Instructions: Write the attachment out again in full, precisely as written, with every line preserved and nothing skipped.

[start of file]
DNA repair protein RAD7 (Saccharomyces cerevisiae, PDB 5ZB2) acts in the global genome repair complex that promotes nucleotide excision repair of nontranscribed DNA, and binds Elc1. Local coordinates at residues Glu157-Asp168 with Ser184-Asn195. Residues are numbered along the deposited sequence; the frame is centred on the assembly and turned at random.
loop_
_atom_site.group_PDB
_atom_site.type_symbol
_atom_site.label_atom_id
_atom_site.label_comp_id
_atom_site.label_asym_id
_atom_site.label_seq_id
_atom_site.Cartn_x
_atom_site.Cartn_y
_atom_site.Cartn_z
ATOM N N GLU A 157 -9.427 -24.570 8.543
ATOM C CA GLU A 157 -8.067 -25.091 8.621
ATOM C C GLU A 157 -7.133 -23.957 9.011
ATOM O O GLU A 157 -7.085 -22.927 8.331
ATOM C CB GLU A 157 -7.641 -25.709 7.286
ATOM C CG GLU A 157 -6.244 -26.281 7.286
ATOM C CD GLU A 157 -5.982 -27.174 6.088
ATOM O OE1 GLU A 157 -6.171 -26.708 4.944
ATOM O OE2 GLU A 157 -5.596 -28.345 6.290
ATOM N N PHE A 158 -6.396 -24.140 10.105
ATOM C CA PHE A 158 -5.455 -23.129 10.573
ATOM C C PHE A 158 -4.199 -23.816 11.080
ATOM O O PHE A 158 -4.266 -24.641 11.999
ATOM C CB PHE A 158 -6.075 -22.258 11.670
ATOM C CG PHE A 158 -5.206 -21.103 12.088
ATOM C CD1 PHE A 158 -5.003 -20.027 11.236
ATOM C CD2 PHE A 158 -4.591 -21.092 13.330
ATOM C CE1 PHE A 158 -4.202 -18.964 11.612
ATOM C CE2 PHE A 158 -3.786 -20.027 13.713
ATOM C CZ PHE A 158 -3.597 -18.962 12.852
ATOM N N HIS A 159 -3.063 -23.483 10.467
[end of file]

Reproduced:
DNA repair protein RAD7 (Saccharomyces cerevisiae, PDB 5ZB2) acts in the global genome repair complex that promotes nucleotide excision repair of nontranscribed DNA, and binds Elc1. Local coordinates at residues Glu157-Asp168 with Ser184-Asn195. Residues are numbered along the deposited sequence; the frame is centred on the assembly and turned at random.
loop_
_atom_site.group_PDB
_atom_site.type_symbol
_atom_site.label_atom_id
_atom_site.label_comp_id
_atom_site.label_asym_id
_atom_site.label_seq_id
_atom_site.Cartn_x
_atom_site.Cartn_y
_atom_site.Cartn_z
ATOM N N GLU A 157 -9.427 -24.570 8.543
ATOM C CA GLU A 157 -8.067 -25.091 8.621
ATOM C C GLU A 157 -7.133 -23.957 9.011
ATOM O O GLU A 157 -7.085 -22.927 8.331
ATOM C CB GLU A 157 -7.641 -25.709 7.286
ATOM C CG GLU A 157 -6.244 -26.281 7.286
ATOM C CD GLU A 157 -5.982 -27.174 6.088
ATOM O OE1 GLU A 157 -6.171 -26.708 4.944
ATOM O OE2 GLU A 157 -5.596 -28.345 6.290
ATOM N N PHE A 158 -6.396 -24.140 10.105
ATOM C CA PHE A 158 -5.455 -23.129 10.573
ATOM C C PHE A 158 -4.199 -23.816 11.080
ATOM O O PHE A 158 -4.266 -24.641 11.999
ATOM C CB PHE A 158 -6.075 -22.258 11.670
ATOM C CG PHE A 158 -5.206 -21.103 12.088
ATOM C CD1 PHE A 158 -5.003 -20.027 11.236
ATOM C CD2 PHE A 158 -4.591 -21.092 13.330
ATOM C CE1 PHE A 158 -4.202 -18.964 11.612
ATOM C CE2 PHE A 158 -3.786 -20.027 13.713
ATOM C CZ PHE A 158 -3.597 -18.962 12.852
ATOM N N HIS A 159 -3.063 -23.483 10.467